At 22:44 +0200 4/18/06, Roy Arends wrote:
>The response would include
>13 NSEC3 14 to show there's a g.h.example.
>5 NSEC3 10 to show there's no g.g.h.example.
>And that is the beauty of the closest encloser. Since you've proved that
>g.h.example is the closest encloser, by showing g.g.h.example does not
>exist, you don't have to prove anything CLOSER exist.
Okay, it's not as bad as I thought. The second NSEC3 record to me is
a significant difference from the NSEC approach, the difference is
caused by losing the tree structure in hashing.
I still wonder what the impact of the validator's guessing of the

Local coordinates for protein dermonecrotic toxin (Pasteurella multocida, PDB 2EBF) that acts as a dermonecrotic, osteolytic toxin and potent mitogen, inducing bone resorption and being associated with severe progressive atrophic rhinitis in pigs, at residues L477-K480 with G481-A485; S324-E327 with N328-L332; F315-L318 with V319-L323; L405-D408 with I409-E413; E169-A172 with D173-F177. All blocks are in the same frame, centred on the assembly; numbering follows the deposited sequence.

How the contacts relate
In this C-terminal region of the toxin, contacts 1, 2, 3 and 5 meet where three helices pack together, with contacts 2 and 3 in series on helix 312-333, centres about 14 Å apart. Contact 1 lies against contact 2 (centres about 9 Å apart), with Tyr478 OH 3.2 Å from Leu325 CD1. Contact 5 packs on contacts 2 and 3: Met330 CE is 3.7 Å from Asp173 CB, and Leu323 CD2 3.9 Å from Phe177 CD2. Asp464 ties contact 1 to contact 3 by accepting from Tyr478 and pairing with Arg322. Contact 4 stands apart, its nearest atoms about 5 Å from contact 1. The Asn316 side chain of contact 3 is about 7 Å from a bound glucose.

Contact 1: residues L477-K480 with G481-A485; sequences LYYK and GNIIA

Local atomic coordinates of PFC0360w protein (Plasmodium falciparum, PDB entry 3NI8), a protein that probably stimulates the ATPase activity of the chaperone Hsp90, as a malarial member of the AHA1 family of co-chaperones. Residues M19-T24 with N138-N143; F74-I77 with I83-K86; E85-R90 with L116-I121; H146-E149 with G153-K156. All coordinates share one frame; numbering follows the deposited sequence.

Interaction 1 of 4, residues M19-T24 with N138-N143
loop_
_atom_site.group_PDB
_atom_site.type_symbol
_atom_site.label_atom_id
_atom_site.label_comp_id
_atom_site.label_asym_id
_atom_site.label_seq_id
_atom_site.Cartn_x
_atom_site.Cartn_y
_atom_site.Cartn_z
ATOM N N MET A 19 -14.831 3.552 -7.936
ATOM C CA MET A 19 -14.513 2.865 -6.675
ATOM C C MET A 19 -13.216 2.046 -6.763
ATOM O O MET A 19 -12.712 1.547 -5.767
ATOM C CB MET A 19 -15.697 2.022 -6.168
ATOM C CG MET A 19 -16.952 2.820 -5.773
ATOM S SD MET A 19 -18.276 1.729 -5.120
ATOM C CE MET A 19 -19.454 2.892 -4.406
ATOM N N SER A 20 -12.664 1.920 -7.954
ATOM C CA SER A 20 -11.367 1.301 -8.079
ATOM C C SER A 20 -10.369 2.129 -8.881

"meaning" of the CE hash will be on performance, as well as the rules
at the cut points. (The latter is also a problem with the NSEC, you
need to know if you have the upper or lower NSEC in the proof and if
it is the right one.)
Edward Lewis +1-571-434-5468
Nothin' more exciting than going to the printer to watch the toner drain...
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